New Pete ad in Iowa taking aim at Warren and Bernie over college affordability/debt (but not by name), arguing they’d alienate half the country by insisting it be “free even for the kids of millionaires”. H/t @McCormickJohn— Alex Thompson (@AlxThomp) November 29, 2019
Look, I'm just a potty-mouth D-list blogger, and I realize that sometimes, government programs benefit the rich and the families of rich people. In fact, rich people benefit from all kinds of programs that people without money can't even access, like different tax breaks and credits for doing cool stuff with their money. And yet, I am skeptical that college affordability needs to be held to a strict means test and tend to think that it's really not that we need to subsidize students, so much as we need to subsidize institutions of learning. Make them really accessible. Make it so anyone can get in, regardless of their ability to pay, but their qualitative merits. Pay teachers. Pay them a fuckton. Pay adjuncts enough to make them upper middle class and not live out of their cars. Pay people who educate people and make education really great. I don't care if Ritzykid McBucksalot gets a full ride from tax money if they really did pay their educational dues and will benefit from a great education. I think we should fund more schools into existence. It might be true that not all kids need college to find jobs, but I think critical thinking and cultural awareness are great things to get grounding in and help with many aspects of just living.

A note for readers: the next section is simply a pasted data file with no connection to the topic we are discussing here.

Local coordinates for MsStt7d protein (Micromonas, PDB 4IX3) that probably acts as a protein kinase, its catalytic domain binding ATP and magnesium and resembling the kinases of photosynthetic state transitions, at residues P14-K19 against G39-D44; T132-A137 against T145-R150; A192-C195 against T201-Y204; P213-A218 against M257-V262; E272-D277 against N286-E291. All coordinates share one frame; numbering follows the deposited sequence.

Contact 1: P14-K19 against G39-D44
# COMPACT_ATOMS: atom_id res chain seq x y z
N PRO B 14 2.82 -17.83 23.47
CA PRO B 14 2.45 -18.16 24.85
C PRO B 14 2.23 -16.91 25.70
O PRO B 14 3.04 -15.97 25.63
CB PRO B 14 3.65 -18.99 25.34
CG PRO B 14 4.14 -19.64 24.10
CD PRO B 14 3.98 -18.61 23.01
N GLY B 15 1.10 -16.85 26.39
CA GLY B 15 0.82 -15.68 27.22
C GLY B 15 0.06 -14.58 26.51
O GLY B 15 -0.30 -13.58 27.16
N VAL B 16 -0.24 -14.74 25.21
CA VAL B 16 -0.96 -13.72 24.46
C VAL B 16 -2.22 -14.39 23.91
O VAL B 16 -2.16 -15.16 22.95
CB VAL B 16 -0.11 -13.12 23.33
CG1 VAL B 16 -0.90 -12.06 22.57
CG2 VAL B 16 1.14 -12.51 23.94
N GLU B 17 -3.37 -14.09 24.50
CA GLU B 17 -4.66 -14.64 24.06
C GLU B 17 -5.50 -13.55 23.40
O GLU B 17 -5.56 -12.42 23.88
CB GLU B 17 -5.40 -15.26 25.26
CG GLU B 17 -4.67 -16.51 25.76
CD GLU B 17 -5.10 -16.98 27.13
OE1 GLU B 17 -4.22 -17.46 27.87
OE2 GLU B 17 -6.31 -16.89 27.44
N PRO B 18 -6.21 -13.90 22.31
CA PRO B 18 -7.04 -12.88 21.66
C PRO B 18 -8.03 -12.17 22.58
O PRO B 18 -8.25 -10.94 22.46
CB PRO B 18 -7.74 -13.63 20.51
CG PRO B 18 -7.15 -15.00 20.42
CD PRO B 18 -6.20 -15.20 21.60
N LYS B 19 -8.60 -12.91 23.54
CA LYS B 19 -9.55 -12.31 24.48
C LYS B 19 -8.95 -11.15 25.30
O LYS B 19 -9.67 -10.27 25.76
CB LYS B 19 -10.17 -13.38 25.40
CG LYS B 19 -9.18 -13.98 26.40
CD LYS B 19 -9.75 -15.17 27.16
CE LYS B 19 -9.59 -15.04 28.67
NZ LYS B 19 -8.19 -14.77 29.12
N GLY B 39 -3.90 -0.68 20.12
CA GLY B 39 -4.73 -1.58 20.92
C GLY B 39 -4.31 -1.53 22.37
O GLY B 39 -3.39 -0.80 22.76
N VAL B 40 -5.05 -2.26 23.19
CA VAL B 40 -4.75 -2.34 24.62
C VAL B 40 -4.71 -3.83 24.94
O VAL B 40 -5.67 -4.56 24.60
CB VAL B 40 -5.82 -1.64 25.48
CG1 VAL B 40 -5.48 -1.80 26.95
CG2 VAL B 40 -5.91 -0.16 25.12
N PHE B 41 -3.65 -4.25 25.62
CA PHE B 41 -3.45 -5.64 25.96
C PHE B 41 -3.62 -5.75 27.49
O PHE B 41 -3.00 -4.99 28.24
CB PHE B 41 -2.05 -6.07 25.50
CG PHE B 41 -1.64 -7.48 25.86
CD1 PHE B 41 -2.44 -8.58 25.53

I get the idea that there are "elites" that have benefited a lot from the society that we all share. I think if we all shared the same access to education and the same work ethic regarding educational achievement, it would have an effect of changing the curve. This does not give rich kids greater access--it still gives less-affluent kids greater access, while focusing availability of an education on work.
This is somewhat dependent on public schools also becoming more egalitarian--and I think primary public schools should be funded more equitably and am deeply skeptical of whether private and charter schools even ought to exist. I want more equal opportunities for everyone. I want public schools to be integrated not just on racial, but economic values. I want young people to be confronted when they are at their most impressionable with the diversity of the world in which they will live.
I think talking about education as a commodity is kind of missing the point. It is a cultural asset that makes the human who receives it better capable of achieving more in their selected endeavors. It isn't a transferable good--it is something that only works as a benefit for people who appreciate how to use it. For this reason, why not make it as broadly available as possible, to do the most good?
I'm just saying!